Today marks the release of the second annual report on sustainability in tertiary education by the Environmental Association for Universities and Colleges (EAUC), National Union of Students (NUS), University and College Union (UCU), Association of Colleges (AoC) and the College Development Network.
The report is based on survey responses from 512 staff involved in sustainability in universities and colleges. The survey set out to identify how further and higher education institutions are responding to environmental sustainability and social responsibility challenges, as well as how staff perceive their institution’s efforts. As the second year for the report we can track perceptions and trends across tertiary education.
· Still only a quarter of respondents overall report that sustainability is a strategic priority.
· Senior leaders such as Vice Chancellors and Principals are seen as the biggest potential for to help address sustainability yet lack of senior management commitment is seen as the second biggest barrier, after finances.
· University staff are becoming more positive in the likelihood of achieving carbon reduction targets at their institutions, with a third saying they are unlikely or very unlikely to meet targets, compared with two fifths in 2015.
· Just 16% of overall respondents rate performance on ethical investments as ‘very good’ or ‘good’ – this is the same as 2015.
· Only 1% believe that their institution is achieving 10 out of 10 in terms of their action on sustainability
· Just over half of HE sustainability staff respondents report that their institution’s graduate attributes include sustainability related attributes.
· A lack of financial and staff resources are seen as the biggest barriers to acting for sustainability with support from the highest levels seen as the most important way of overcoming these barriers. With half of respondents from FE, working in a formal/lead sustainability role, spend just 10% of their time working on sustainability.
· Concerns over availability of financial resources for the 2016-17 academic year remain with respondents more commonly reporting an expected decrease than increase in budget.
This report suggests that sector progress is mixed, so it falls on all of us to find the language and means to make sustainability a leadership and governance matter.
Iain Patton, CEO, EAUC, said: “With the Sustainable Development Goals in place and the COP21 Climate Agreement globally ratified, the sustainability odds have got much higher since last year’s survey. This report suggests that sector progress is mixed, so it falls on all of us to find the language and means to make sustainability a leadership and governance matter.”
Robbie Young, Vice President Society and Citizenship, NUS, said: “It is a real concern to see that a third of environment managers think they will miss their carbon targets. Politicians and vice chancellors urgently need to come up with a plan, and resources, or else there is no way our universities and colleges will deliver on the Paris climate agreement. This report also reinforces our concerns on ethical investments, which is something we should all be ashamed of. Our students’ money is being invested into fossil fuels against their wishes, and this new data hardens our resolve to make our Emissions Impossible campaign a success.”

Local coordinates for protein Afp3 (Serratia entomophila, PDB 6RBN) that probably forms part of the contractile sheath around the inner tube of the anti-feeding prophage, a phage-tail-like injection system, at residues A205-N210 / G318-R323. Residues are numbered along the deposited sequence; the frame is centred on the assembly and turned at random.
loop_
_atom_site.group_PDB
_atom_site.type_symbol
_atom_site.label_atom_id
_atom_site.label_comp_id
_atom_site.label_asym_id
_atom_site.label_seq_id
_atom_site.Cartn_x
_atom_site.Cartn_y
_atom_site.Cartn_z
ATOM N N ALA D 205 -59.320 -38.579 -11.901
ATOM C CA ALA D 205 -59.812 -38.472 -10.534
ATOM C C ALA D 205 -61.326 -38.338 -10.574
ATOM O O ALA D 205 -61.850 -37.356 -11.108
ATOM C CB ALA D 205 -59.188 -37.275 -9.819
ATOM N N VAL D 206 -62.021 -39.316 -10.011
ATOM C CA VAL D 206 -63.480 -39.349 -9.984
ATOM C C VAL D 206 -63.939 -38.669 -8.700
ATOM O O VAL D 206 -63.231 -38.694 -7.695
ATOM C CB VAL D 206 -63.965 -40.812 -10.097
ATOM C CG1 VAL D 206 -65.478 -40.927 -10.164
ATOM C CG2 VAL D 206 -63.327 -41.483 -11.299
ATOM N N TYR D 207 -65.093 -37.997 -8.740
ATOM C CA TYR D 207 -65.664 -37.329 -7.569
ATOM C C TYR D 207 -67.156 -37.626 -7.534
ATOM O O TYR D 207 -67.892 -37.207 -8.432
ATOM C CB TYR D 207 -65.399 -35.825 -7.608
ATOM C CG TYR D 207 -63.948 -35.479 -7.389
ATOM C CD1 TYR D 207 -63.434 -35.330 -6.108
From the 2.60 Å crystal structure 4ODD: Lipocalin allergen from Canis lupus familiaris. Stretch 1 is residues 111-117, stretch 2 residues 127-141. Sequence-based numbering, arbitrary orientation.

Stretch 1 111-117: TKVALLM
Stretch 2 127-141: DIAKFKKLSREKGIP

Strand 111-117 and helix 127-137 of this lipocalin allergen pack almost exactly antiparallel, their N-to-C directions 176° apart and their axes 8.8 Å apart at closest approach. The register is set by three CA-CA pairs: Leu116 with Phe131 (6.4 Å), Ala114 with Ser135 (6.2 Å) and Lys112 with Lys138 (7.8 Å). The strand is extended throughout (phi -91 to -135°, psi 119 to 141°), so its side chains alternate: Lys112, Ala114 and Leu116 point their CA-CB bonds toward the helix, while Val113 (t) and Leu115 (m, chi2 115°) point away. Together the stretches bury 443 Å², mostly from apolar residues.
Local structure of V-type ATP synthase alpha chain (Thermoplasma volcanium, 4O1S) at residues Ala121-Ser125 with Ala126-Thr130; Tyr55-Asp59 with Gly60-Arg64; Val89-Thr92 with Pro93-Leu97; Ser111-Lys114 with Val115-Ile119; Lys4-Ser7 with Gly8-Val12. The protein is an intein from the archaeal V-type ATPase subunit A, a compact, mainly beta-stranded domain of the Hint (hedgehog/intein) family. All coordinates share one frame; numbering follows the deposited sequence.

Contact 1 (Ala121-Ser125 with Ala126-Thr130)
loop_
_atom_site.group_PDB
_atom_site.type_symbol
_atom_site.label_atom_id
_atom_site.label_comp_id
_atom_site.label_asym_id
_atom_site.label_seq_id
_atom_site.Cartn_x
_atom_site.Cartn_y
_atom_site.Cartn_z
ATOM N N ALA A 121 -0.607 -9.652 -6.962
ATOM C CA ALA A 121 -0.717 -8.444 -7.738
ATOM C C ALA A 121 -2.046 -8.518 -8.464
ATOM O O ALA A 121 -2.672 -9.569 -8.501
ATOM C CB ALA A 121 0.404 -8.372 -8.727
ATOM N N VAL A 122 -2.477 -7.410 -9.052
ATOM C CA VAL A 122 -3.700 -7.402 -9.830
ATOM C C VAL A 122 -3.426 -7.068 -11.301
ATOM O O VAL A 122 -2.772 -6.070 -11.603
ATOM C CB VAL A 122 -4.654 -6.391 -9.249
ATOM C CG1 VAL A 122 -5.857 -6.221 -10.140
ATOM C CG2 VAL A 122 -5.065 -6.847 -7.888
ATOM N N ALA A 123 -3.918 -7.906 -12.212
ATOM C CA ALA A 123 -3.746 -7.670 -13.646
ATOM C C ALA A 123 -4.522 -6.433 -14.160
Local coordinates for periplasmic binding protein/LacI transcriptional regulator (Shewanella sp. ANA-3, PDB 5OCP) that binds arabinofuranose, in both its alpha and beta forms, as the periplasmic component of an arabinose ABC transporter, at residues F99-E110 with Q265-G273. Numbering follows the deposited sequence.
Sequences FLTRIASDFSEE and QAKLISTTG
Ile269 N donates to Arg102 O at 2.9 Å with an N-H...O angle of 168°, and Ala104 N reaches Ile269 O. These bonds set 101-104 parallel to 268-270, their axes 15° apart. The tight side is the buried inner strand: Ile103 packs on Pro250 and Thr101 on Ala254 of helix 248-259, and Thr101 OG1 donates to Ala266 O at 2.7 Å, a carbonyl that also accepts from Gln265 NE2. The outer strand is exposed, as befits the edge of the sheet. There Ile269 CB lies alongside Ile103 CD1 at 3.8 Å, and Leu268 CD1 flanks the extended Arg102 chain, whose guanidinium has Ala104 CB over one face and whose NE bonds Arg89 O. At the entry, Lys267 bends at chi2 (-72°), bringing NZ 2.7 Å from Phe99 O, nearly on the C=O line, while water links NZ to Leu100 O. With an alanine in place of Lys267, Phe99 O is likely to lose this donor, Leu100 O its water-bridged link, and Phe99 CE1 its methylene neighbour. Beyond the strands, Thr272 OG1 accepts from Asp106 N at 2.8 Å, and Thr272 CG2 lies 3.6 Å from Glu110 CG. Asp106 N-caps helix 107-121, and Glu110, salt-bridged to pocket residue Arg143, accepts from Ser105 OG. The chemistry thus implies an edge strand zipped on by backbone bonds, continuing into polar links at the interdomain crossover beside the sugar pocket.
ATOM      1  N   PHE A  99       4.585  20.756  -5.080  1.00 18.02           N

Ian Munro, Regional Director, AoC, said, “This survey is very important as it enables us gain a better understanding of the perceptions of staff in colleges and universities regarding the organisational commitment to sustainability. What is clear from the results and feedback is that colleges and their staff continue to promote and champion this work and they do that to ensure that their students are not only engaged in this agenda through study, but well prepared to enter their chosen careers with an understanding of the wider of sustainability and environmental issues and how they can influence the future.”
Garry Cameron, Delivery Lead, CDN, said: “Colleges in Scotland continue to reinforce and consolidate progress in addressing energy and sustainability management through new campus construction. The CDN Estates and Facilities Network have an appropriate and relevant focus on climate change reporting necessitated by legislation. While responsibility for completion of reports is likely to sit with Estates and Facilities staff information will need to be provided by many college departments to work together to achieve a corporate goal. This reinforces the concept of collective responsibility for sustainability. CDN continues to support sustainability management in Food and Drink Manufacturing through relevant qualifications and curriculum pathways. A genuine opportunity exists to embed sustainability in all aspects of learning and teaching with the refresh of professional standards for college lecturers due 2017-18.”
The EAUC, UCU, AoC and NUS are amongst the collective voice of the world’s universities, colleges and students that are part of the Global Alliance. The Global Alliance brings a collective voice of tertiary and higher education sustainability and student networks and associations representing over 10,000 universities and colleges worldwide.
To view the full report on Sustainability in Education, please visit www.eauc.org.uk.
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